Aubergine and Lentil Pie

015aAs luck would have it, the very first vegetarian main I trialed for Thanksgiving was such a winner that I did not need to attempt others. This aubergine and lentil pie hits all the right notes: it is hearty and savory without being heavy, and it’s a touch exotic yet wholesome enough to complement a traditional Thanksgiving dinner. It is also beautiful and can be cooked the day before you intend to serve it without losing any flavor or texture upon reheating. (I even thought the flavor improved after a day.) It is exactly what I was looking for – something special, festive, and autumnal for the vegetarians at the table. This pie is adapted from a recipe in Dan Lepard’s excellent home baking book, Short and Sweet. I have changed the spicing of the pie’s filling from Lepard’s original, but he deserves credit for the inspiration, the proportions, and the marvelous crust. Continue reading

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Awadh-Style Curried Asian Eggplant

DSC_0322aThe versatile aubergine is so gloriously exotic that it should occupy some mystical plateau, like chocolate. The Mayans weren’t mixing eggplants into their sacred ceremonial brews, but they should have been. The idea is not so farfetched, either – the eggplant apparently contains more nicotine than any other plant except tobacco (although you would have to consume 20 pounds of eggplant to ingest the same amount of nicotine in a cigarette). And of course the eggplant is a member of the nightshade family (along with potatoes, tomatoes, and capsicums). For this Awadh curry I used Asian eggplants, which have thinner skin and more delicate flesh than Italian eggplants. Unlike Italian eggplants, Asian eggplants do not have to be peeled: the skin is tender and not bitter. Fully cooked, Asian eggplants have a consistency like hot custard. Hot, savory, delicious umami custard. Continue reading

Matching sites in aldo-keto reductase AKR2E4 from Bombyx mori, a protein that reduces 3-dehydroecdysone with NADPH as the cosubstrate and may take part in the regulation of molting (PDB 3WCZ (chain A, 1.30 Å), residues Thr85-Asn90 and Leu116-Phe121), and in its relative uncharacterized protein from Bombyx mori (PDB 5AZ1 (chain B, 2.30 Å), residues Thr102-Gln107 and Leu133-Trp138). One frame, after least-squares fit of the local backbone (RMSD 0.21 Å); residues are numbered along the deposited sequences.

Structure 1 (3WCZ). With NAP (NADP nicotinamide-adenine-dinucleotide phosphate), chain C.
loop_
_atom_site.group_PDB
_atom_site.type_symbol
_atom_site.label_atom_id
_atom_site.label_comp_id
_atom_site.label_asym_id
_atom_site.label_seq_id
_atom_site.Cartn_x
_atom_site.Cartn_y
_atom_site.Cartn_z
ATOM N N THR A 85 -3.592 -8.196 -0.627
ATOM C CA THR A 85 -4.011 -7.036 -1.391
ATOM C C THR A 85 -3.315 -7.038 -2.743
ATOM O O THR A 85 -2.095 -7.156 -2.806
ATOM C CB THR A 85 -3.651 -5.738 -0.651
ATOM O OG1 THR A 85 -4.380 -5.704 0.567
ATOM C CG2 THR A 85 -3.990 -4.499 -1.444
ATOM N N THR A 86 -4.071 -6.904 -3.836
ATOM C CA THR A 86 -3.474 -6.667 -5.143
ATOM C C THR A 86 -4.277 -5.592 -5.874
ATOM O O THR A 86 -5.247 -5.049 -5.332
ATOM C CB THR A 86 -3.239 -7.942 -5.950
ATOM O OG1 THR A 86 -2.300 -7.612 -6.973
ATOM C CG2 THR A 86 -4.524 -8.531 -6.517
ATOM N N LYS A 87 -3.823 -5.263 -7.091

Aubergine, Slow-Roasted Tomato, and Chickpea Tagine

I regard the aubergine – that great, glossy, globelike sex organ of the nightshade – with something akin to worship. I didn’t always feel this way, however. Growing up in pre-culinary revolution New York, I only ever encountered the aubergine in eggplant parmigiana, in Bronx Italian restaurants. There, sliced thin, breaded, fried, and concealed under masses of garlicky tomato sauce and mozzarella cheese, the aubergine was flabby and insipid. Why order it when you could have pasta? Or clams casino? But the aubergine crept up on me. I first comprehended the Power of the Aubergine Continue reading